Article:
My Favorite Films of the 1940’s

All of my favorite movies by decade lists always have 50 titles. Normally that amount of titles is an easy task except this one. The 1940’s was such an inventive golden age of cinema that I could’ve easily done 100 titles.

There are classics and some guilty pleasures thrown in here. As for this list, collaborating directors Powel & Pressburger loom large with three in the top ten. Howard Hawks and John Ford each have three mentions as well.

I’m sure there are ardent film buffs that are going to go apoplectic over placing Citizen Kane at #2. Also, those same critics might go ape over my opting for “The Time of Their Lives” over “Abbott & Costello Meet Frankenstein.” Most critics claim that the latter was their best work. However, I truly beg to differ. “The Time of Their Lives” is a much more comedic venue, with an interesting and creative story. For me, “The Time of Their Lives” represents Abbott & Costello at the top of their game.


Public Domain Image Courtesy of Pixabay

After WWII, some French film buffs noticed a darker world view and subject matter in American movies. They dubbed it “Film Noir.”

50. Sahara…d. Zoltan Korda

49. The Bells of St. Mary’s…d. Leo McCarey

48. Stray Dog…d. Akira Kurosawa

47. A Letter to Three Wives…d. Joseph L. Mankiewicz

46. And Then There Were None…d. René Clair

45. Going My Way…d. Leo McCarey

44. The Woman in Green…d. Roy William Neill

43. The Song of Bernadette…d. Henry King

42. Nightmare Alley…d. Edmund Goulding

41. Double Indemnity…d. Billy Wilder

There are quite a few films here for paranormal fans. The paranormal theme was used as a venue for horror, comedy, and drama.

40. Come to the Stable…d. Henry Koster

39. My Darling Clementine…d. John Ford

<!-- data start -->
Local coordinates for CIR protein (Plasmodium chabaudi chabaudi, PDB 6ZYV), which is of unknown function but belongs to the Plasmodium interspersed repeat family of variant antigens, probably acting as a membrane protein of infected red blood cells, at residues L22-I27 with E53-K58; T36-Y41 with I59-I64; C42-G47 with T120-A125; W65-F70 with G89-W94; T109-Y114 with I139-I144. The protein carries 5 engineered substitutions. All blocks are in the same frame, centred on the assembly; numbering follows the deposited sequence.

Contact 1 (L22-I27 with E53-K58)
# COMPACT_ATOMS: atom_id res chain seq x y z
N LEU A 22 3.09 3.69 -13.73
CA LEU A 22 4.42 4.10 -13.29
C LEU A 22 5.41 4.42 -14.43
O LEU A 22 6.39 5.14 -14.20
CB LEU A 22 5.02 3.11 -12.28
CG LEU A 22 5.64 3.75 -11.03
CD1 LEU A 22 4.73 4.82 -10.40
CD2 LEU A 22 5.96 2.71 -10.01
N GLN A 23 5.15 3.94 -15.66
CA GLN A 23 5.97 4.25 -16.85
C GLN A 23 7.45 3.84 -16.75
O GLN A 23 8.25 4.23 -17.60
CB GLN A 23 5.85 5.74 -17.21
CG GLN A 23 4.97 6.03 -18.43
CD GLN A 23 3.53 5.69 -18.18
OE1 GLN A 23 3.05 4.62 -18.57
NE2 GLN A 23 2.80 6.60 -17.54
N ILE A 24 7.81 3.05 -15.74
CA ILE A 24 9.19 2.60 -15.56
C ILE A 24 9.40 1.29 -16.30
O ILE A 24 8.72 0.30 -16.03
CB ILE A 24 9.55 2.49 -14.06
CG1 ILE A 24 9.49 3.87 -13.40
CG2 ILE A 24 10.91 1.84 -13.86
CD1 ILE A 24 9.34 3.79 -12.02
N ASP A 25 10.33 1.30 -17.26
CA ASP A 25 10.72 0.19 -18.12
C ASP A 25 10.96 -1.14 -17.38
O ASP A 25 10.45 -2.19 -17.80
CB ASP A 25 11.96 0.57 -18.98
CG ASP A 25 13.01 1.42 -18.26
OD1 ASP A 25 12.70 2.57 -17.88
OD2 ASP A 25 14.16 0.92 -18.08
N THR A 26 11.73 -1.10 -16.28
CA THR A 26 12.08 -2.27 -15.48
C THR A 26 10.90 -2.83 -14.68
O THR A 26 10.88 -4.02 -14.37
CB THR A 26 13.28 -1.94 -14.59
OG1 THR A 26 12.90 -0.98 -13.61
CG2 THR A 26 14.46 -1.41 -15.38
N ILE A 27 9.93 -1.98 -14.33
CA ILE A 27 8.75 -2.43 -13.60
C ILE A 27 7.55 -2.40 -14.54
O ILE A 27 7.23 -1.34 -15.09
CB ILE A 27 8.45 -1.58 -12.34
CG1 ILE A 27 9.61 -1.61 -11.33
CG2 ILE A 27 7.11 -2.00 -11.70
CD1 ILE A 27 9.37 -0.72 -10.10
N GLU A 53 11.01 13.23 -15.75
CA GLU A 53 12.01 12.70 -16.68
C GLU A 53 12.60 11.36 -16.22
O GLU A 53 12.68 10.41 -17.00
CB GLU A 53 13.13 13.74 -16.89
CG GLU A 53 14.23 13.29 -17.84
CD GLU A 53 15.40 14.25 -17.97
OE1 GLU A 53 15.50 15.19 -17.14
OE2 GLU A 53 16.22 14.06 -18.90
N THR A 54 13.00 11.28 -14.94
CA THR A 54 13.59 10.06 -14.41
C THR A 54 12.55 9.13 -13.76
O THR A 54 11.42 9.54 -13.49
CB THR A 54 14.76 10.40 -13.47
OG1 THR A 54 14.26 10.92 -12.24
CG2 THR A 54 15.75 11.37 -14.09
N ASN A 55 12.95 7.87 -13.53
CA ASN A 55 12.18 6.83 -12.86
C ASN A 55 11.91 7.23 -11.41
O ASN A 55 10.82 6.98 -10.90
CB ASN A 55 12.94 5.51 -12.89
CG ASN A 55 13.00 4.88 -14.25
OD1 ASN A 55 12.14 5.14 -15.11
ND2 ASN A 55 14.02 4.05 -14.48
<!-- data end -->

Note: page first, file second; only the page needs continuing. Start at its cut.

38. Angel on My Shoulder…d. Archibald Louis Mayo

37. She Wore a Yellow Ribbon…d. John Ford

36. On the Town…d. Stanley Donen & Gene Kelly

35. I Was a Male War Bride…d. Howard Hawks

34. Sergeant York…d. Howard Hawks

33. My Favorite Wife…d. Garson Kanin

32. I Married a Witch…d. René Clair

31. The Keys of the Kingdom…d. John M. Stahl

It was the decade of World War II, and therefore, war movies were a staple. Some of these films sum up the attitude, resolve, and plight of the greatest generation. The recreation of the raising of the flag in Sands of Iwo Jima stands as a great cinematic moment.

30. Topper Returns…d. Roy Del Ruth

29. Casablanca…d. Michael Curtiz

28. It’s a Wonderful Life…d. Frank Capra

27. Passport to Pimlico…d. Henry Cornelius (UK)

26. Sullivan’s Travels…d. Preston Sturges

25. Anchors Aweigh…d. George Sidney

24. Roma: Città Apertà…d. Roberto Rossellini (Italy)

23. His Girl Friday…d. Howard Hawks

22. The Treasure of the Sierra Madre…d. John Huston

21. The Best Years of Our Lives…d. William Wyler

Italian directors took their cameras into the streets and created what the French called “Cinéma Verité.” This style of bare-bones filmmaking would later become the standard for The French New Wave of the 1950’s and 1960’s.

20. The Time of Their Lives…d. Charles Barton

19. Laura…d. Otto Preminger

18. Miracle on 34th Street…d. George Seaton

17. The Uninvited…d. Lewis Allen

16. Twelve O’clock High…d. Henry King

Be sure to see my other listing of my favorite films from the 1950s 1960s  1970s  1980s  1990s

15. The Fountainhead…d. King Vidor

14. Sands of Iwo Jima…d. Allan Dwan

13. Santa Fe Trail…d. Michael Curtiz

12. Kind Hearts and Coronets…d. Robert Hamer

11. The Angel and the Bad Man…d. James Edward Grant

If the 1940’s belongs to any single actor, then this list grants that award to Cary Grant. Six of his films made it onto this list with three in the top ten.

10. Fantasia…d. Walt Disney & many others

09. I Ladroni della Bicicletta…d. Vittorio De Sica (Italy)

08. Mr. Blandings Builds his Dream House…d. H.C. Potter

07. The Bishop’s Wife…d. Henry Koster

06. Arsenic and Old Lace…d. Frank Capra

05. The Shop Around the Corner…d. Ernst Lubitsch

04. Black Narcissus…d. Powell & Pressburger (UK)

03. The Red Shoes…d. Powell & Pressburger (UK)

02. Citizen Kane…d. Orson Welles

01. A Matter of Life and Death…d. Powell & Pressburger (UK)   a.k.a. Stairway to Heaven (U.S. Title)

I remember back in the 1970’s, “A Matter of Life and Death” was advertised and listed as “Stairway to Heaven” when it played on TV. Currently, my DVD carries the original British title, and a recent showing on Turner Classic Movies did the same. However, on IMDB’s top box office list, they still use the U.S. title.

How does my list stack up against yours? Have you seen all of these movies? Are you interested in seeing some of them?

Not shy? Then leave a reply!

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